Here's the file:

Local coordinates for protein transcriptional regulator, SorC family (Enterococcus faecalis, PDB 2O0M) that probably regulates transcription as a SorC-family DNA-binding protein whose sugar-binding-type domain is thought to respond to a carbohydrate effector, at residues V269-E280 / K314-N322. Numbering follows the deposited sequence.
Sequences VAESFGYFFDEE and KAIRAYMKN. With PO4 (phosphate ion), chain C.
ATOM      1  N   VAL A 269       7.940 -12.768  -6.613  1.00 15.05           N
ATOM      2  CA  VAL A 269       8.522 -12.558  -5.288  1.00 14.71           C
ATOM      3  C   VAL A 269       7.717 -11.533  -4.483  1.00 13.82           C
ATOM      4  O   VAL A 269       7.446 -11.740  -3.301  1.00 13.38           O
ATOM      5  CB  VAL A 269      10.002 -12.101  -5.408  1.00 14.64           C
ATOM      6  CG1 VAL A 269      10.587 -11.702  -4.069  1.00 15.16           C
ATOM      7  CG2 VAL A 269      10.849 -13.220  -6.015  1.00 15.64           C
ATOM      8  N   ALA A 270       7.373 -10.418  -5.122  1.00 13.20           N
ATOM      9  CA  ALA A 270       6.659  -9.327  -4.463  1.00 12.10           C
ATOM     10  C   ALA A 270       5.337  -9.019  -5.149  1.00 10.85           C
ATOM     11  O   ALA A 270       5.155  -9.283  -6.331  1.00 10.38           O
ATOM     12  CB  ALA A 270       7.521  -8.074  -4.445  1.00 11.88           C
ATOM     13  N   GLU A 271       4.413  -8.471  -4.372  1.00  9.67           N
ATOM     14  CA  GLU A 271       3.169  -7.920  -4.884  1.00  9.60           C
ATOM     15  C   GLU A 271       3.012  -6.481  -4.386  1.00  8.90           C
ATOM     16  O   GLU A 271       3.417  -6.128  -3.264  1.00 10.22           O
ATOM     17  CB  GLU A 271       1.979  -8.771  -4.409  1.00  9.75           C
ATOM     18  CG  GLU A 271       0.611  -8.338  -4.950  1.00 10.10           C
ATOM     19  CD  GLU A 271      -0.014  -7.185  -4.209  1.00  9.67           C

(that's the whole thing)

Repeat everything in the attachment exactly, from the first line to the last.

Local coordinates for protein transcriptional regulator, SorC family (Enterococcus faecalis, PDB 2O0M) that probably regulates transcription as a SorC-family DNA-binding protein whose sugar-binding-type domain is thought to respond to a carbohydrate effector, at residues V269-E280 / K314-N322. Numbering follows the deposited sequence.
Sequences VAESFGYFFDEE and KAIRAYMKN. With PO4 (phosphate ion), chain C.
ATOM      1  N   VAL A 269       7.940 -12.768  -6.613  1.00 15.05           N
ATOM      2  CA  VAL A 269       8.522 -12.558  -5.288  1.00 14.71           C
ATOM      3  C   VAL A 269       7.717 -11.533  -4.483  1.00 13.82           C
ATOM      4  O   VAL A 269       7.446 -11.740  -3.301  1.00 13.38           O
ATOM      5  CB  VAL A 269      10.002 -12.101  -5.408  1.00 14.64           C
ATOM      6  CG1 VAL A 269      10.587 -11.702  -4.069  1.00 15.16           C
ATOM      7  CG2 VAL A 269      10.849 -13.220  -6.015  1.00 15.64           C
ATOM      8  N   ALA A 270       7.373 -10.418  -5.122  1.00 13.20           N
ATOM      9  CA  ALA A 270       6.659  -9.327  -4.463  1.00 12.10           C
ATOM     10  C   ALA A 270       5.337  -9.019  -5.149  1.00 10.85           C
ATOM     11  O   ALA A 270       5.155  -9.283  -6.331  1.00 10.38           O
ATOM     12  CB  ALA A 270       7.521  -8.074  -4.445  1.00 11.88           C
ATOM     13  N   GLU A 271       4.413  -8.471  -4.372  1.00  9.67           N
ATOM     14  CA  GLU A 271       3.169  -7.920  -4.884  1.00  9.60           C
ATOM     15  C   GLU A 271       3.012  -6.481  -4.386  1.00  8.90           C
ATOM     16  O   GLU A 271       3.417  -6.128  -3.264  1.00 10.22           O
ATOM     17  CB  GLU A 271       1.979  -8.771  -4.409  1.00  9.75           C
ATOM     18  CG  GLU A 271       0.611  -8.338  -4.950  1.00 10.10           C
ATOM     19  CD  GLU A 271      -0.014  -7.185  -4.209  1.00  9.67           C